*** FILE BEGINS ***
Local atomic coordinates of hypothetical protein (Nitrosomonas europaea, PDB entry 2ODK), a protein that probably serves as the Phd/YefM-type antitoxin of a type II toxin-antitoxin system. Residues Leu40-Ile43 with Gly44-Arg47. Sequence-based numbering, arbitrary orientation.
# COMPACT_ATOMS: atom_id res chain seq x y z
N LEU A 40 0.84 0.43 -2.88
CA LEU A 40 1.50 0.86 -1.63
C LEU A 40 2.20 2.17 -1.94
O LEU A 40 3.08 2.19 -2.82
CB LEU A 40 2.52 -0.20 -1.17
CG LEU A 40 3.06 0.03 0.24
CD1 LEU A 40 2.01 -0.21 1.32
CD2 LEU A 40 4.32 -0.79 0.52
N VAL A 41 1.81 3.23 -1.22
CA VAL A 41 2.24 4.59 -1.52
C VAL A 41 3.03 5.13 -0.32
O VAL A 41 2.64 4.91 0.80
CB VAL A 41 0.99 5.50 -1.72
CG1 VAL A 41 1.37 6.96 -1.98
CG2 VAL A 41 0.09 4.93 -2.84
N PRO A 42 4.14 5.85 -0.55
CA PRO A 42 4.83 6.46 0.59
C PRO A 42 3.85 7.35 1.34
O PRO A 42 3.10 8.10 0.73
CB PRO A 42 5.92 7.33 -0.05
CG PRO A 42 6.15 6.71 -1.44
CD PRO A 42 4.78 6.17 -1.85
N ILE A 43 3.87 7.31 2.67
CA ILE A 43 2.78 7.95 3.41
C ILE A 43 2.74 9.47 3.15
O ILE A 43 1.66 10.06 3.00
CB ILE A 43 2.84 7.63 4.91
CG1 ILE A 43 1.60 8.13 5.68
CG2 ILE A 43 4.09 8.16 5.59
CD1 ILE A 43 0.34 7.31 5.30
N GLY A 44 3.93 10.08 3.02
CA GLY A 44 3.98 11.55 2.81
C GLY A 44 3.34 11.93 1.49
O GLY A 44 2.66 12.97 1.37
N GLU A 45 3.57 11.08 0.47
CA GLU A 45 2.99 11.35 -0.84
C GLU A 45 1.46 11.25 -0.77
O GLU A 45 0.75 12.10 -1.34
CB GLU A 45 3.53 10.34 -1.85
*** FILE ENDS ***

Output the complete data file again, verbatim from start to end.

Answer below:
Local atomic coordinates of hypothetical protein (Nitrosomonas europaea, PDB entry 2ODK), a protein that probably serves as the Phd/YefM-type antitoxin of a type II toxin-antitoxin system. Residues Leu40-Ile43 with Gly44-Arg47. Sequence-based numbering, arbitrary orientation.
# COMPACT_ATOMS: atom_id res chain seq x y z
N LEU A 40 0.84 0.43 -2.88
CA LEU A 40 1.50 0.86 -1.63
C LEU A 40 2.20 2.17 -1.94
O LEU A 40 3.08 2.19 -2.82
CB LEU A 40 2.52 -0.20 -1.17
CG LEU A 40 3.06 0.03 0.24
CD1 LEU A 40 2.01 -0.21 1.32
CD2 LEU A 40 4.32 -0.79 0.52
N VAL A 41 1.81 3.23 -1.22
CA VAL A 41 2.24 4.59 -1.52
C VAL A 41 3.03 5.13 -0.32
O VAL A 41 2.64 4.91 0.80
CB VAL A 41 0.99 5.50 -1.72
CG1 VAL A 41 1.37 6.96 -1.98
CG2 VAL A 41 0.09 4.93 -2.84
N PRO A 42 4.14 5.85 -0.55
CA PRO A 42 4.83 6.46 0.59
C PRO A 42 3.85 7.35 1.34
O PRO A 42 3.10 8.10 0.73
CB PRO A 42 5.92 7.33 -0.05
CG PRO A 42 6.15 6.71 -1.44
CD PRO A 42 4.78 6.17 -1.85
N ILE A 43 3.87 7.31 2.67
CA ILE A 43 2.78 7.95 3.41
C ILE A 43 2.74 9.47 3.15
O ILE A 43 1.66 10.06 3.00
CB ILE A 43 2.84 7.63 4.91
CG1 ILE A 43 1.60 8.13 5.68
CG2 ILE A 43 4.09 8.16 5.59
CD1 ILE A 43 0.34 7.31 5.30
N GLY A 44 3.93 10.08 3.02
CA GLY A 44 3.98 11.55 2.81
C GLY A 44 3.34 11.93 1.49
O GLY A 44 2.66 12.97 1.37
N GLU A 45 3.57 11.08 0.47
CA GLU A 45 2.99 11.35 -0.84
C GLU A 45 1.46 11.25 -0.77
O GLU A 45 0.75 12.10 -1.34
CB GLU A 45 3.53 10.34 -1.85